While we don't expect any Tablet PC to satisfy the 3D game fanatics, Microsoft does tout these things as able to be your primary PC, so we were hoping for something better than the i830MG graphics controller for desktop image (let alone video) editing sessions. Its 3DMark 2001 SE Pro score of 660 is more or less miserable, as is its 24 frames per second in the venerable Quake III Arena (High Quality 1,024 by 768 mode) benchmark.
System setup is straightforward, though you may be daunted by the sheer number of pieces in the box the Gateway is the first computer we've seen, for instance, that comes with three AC adapters. One is for the slate; one is for the external AOpen 8X DVD-ROM and 24/10/24X CD-RW combo drive, which plugs into the FireWire port (and caused our only stumble during testing when we found the system can't boot from the FireWire drive; Gateway's e-mail tech support was no help, but a notice on Motion's support site says a BIOS upgrade is in the works).
The third is for the supplied FlexDock, a desktop base that duplicates the system's ports and connectors (modem and PC Card excepted) at its rear and adds a third USB port up front. A sliding stand lets the slate tilt back from vertical so you can still write on it while it's docked; in a clever feature, the docked system senses and switches between portrait and landscape mode if you swivel the LCD.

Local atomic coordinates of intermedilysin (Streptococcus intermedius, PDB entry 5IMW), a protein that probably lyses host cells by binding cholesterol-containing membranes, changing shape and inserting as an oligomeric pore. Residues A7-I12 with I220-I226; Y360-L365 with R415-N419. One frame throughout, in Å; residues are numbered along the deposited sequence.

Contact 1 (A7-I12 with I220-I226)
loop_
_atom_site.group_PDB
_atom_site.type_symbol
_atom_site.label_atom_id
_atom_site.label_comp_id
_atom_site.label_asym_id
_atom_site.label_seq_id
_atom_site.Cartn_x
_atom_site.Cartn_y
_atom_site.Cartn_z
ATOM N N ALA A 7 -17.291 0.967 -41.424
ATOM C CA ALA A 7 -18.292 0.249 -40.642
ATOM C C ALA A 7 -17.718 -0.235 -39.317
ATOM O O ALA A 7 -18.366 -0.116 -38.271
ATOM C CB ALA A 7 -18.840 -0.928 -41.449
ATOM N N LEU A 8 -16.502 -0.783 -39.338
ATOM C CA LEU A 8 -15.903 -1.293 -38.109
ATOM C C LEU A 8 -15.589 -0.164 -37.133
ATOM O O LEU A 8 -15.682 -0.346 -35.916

You can use the LCD, an external CRT monitor, or both at once, either as duplicates or a single, expanded display although since the pen only works on the LCD, you'll need to use the keyboard's touchpad to drag program windows from one screen to the other. The compact keyboard has a flat but comfortable layout and typing feel. All told, the FlexDock is too bulky and heavy to pack for travel, but certainly beats the provided, folding plastic easel that's an alternate way to prop the Tablet upright, but that gets in the way of connecting cables to its bottom. (The easel is holding the snap-on lid in the photo above.)
The Gateway bundle also includes a second, spare digitizer pen the special stylus required for a Tablet PC and a handful of spare points for the pens, plus a cleaning cloth for the LCD. InterVideo's WinDVD player and Ahead Software's Nero CD accompany the preinstalled Windows XP Tablet PC Edition; Microsoft Office XP Professional is a $300 option.